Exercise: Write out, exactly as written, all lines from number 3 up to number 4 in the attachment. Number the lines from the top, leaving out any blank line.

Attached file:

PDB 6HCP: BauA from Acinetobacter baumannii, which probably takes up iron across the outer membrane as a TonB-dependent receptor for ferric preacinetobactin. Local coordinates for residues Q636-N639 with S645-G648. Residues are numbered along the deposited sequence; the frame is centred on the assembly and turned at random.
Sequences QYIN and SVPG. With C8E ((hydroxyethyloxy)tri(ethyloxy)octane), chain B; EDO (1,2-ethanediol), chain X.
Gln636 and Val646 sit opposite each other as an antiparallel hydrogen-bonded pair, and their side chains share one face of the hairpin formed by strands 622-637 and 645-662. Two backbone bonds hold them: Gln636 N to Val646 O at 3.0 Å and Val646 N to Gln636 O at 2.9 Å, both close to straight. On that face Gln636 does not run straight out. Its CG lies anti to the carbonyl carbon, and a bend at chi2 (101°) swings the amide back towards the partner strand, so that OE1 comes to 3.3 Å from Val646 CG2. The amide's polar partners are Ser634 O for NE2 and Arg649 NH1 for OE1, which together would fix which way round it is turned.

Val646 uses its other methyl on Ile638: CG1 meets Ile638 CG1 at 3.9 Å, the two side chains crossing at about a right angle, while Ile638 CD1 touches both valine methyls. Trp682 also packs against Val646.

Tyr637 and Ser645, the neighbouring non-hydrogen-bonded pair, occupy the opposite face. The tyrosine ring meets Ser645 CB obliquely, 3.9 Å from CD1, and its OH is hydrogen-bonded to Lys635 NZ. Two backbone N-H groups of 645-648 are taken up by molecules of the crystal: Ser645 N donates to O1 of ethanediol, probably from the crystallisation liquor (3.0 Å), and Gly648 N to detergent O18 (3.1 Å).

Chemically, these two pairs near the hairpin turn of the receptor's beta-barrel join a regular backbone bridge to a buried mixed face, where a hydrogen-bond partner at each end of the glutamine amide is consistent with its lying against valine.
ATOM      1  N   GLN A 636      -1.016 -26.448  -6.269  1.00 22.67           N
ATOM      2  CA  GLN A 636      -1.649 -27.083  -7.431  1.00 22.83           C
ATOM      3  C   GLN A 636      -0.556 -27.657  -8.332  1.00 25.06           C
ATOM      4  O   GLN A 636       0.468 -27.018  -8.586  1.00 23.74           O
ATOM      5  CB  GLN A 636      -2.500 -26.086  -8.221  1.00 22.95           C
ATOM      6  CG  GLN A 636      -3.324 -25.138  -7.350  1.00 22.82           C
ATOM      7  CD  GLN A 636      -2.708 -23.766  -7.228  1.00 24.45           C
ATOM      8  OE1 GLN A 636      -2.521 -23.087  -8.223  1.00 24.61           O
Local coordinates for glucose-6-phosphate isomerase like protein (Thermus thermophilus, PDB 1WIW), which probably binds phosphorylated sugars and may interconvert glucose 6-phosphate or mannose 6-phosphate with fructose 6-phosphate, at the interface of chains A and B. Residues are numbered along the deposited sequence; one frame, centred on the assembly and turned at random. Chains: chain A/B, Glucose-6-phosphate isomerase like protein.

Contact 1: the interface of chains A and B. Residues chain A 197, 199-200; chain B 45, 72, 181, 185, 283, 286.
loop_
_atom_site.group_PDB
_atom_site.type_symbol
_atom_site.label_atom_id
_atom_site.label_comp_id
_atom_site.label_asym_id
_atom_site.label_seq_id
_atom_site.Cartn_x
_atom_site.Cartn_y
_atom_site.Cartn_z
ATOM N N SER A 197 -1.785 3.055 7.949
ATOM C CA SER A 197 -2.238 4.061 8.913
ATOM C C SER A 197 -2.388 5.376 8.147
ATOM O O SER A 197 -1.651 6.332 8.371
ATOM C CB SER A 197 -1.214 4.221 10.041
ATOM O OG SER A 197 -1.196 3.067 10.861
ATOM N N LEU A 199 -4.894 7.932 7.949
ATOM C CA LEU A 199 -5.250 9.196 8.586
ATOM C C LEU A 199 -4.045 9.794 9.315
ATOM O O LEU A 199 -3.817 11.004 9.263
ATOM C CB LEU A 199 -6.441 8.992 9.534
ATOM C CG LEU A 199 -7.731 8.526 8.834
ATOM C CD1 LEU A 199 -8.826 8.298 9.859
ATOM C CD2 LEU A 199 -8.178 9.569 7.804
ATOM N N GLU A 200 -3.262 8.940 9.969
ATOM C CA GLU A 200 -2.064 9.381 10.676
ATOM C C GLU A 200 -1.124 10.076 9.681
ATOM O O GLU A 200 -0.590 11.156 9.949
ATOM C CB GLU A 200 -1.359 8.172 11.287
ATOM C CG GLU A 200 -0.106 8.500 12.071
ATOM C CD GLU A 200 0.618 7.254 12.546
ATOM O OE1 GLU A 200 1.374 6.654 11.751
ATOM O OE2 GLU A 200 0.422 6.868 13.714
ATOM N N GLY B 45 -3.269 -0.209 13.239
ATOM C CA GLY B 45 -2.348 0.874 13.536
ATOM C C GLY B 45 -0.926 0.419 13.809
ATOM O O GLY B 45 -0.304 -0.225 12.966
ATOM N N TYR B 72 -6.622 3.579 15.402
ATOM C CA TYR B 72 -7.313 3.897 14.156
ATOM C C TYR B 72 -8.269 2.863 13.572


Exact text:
Gln636 and Val646 sit opposite each other as an antiparallel hydrogen-bonded pair, and their side chains share one face of the hairpin formed by strands 622-637 and 645-662. Two backbone bonds hold them: Gln636 N to Val646 O at 3.0 Å and Val646 N to Gln636 O at 2.9 Å, both close to straight. On that face Gln636 does not run straight out. Its CG lies anti to the carbonyl carbon, and a bend at chi2 (101°) swings the amide back towards the partner strand, so that OE1 comes to 3.3 Å from Val646 CG2. The amide's polar partners are Ser634 O for NE2 and Arg649 NH1 for OE1, which together would fix which way round it is turned.

Val646 uses its other methyl on Ile638: CG1 meets Ile638 CG1 at 3.9 Å, the two side chains crossing at about a right angle, while Ile638 CD1 touches both valine methyls. Trp682 also packs against Val646.